Health department trustees come out in opposition of legalized marijuana

The Platte County Health Department Board of Trustees took a big step in showing opposition to the legalization of marijuana in Missouri but do so with a very important distinction. Members are not opposed to the U.S. Food and Drug Administration (FDA) looking at marijuana-based prescription drugs that go through a review and approval process.

The PCHD board became the first local health board in the state to pass a resolution against marijuana’s legalization in the state. 

According to a press release, the PCHD believes some organizations are trying to get “medical” marijuana legislation passed in a misleading attempt to get their foot in the door toward the goal of getting marijuana legalized for recreational purposes. The board asserted its agreeance with FDA’s stance regarding marijuana. 

The FDA supports sound scientific research into the medical uses of marijuana and its constituents in scientifically valid investigations as part of the agency’s drug review and approval process. 

As a part of this role, the FDA supports those in the medical research community who intend to study marijuana. The FDA has approved THC, a key ingredient in marijuana, to treat nausea and improve appetite, available by prescription as Marinol (dronabinol) and Cesamet (nabilone).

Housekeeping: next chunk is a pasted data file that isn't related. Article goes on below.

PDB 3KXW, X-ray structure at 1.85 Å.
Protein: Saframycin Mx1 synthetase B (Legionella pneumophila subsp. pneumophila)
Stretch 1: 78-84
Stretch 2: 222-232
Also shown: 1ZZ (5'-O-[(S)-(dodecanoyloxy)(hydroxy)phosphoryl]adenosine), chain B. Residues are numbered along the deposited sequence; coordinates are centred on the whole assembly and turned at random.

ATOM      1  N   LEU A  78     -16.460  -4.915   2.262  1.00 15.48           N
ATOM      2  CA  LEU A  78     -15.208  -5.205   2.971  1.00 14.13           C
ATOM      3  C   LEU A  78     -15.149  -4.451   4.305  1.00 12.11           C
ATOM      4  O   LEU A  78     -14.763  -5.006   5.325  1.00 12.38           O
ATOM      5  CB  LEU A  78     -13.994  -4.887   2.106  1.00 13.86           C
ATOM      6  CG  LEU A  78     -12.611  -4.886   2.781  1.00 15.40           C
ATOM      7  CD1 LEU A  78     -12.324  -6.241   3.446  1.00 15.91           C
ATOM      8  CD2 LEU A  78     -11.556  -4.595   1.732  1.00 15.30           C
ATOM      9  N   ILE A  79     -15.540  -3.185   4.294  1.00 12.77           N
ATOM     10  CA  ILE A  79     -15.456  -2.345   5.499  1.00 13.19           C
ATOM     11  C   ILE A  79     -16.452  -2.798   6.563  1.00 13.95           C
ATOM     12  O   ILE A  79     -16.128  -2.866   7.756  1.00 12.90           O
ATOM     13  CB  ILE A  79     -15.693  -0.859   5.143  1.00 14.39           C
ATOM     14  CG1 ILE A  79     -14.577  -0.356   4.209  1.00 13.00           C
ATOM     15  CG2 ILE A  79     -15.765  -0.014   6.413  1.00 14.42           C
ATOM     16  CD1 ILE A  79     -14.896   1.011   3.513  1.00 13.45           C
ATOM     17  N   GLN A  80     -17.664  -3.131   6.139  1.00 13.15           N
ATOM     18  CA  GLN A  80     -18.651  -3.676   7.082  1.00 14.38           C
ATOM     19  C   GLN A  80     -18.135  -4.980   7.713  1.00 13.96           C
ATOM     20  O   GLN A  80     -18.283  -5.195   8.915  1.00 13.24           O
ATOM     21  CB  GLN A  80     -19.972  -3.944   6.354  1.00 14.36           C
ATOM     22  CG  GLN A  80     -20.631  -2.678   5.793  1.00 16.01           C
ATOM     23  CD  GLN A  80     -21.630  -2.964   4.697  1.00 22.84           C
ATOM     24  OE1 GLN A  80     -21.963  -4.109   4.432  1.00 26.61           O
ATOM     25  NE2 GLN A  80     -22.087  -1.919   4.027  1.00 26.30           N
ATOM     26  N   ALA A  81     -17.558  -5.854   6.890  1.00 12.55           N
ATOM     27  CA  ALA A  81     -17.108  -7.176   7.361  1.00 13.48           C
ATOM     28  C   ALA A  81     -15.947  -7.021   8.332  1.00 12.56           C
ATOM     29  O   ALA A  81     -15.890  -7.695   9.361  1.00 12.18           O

The FDA granted Fast Track designation to Sativex for the treatment of pain in patients with advanced cancer who experience inadequate analgesia during optimized chronic opioid therapy. The prescription is currently approved in 25 countries (primarily in Europe) for spasticity due to Multiple Sclerosis. 

Also, the FDA has granted Fast Track designation to Epidiolex, GW’s investigational cannabidiol (CBD) product, in the treatment of Dravet syndrome, a rare and catastrophic treatment-resistant form of childhood epilepsy.

The FDA also supports research into the medical use of marijuana and its constituents through cooperation with other federal agencies involved in marijuana research. Conducting clinical research using marijuana involves interactions with other federal agencies, including a review of the Investigational New Drug application and the research protocol submitted by the applicant.

The Drug Enforcement Administration (DEA) then the registration application filed by the researcher, and the National Institute on Drug Abuse (NIDA) within the National Institutes of Health operates pursuant to the Single Convention on Narcotic Drugs. NIDA has been designated the responsible agency to supply research-grade marijuana to researchers.

PCHD encourages other organizations and cities in Missouri to join in supporting the initiative of opposing the legalization of marijuana in Missouri. According to the press release, almost 50 organizations, including seven cities, have passed similar resolutions.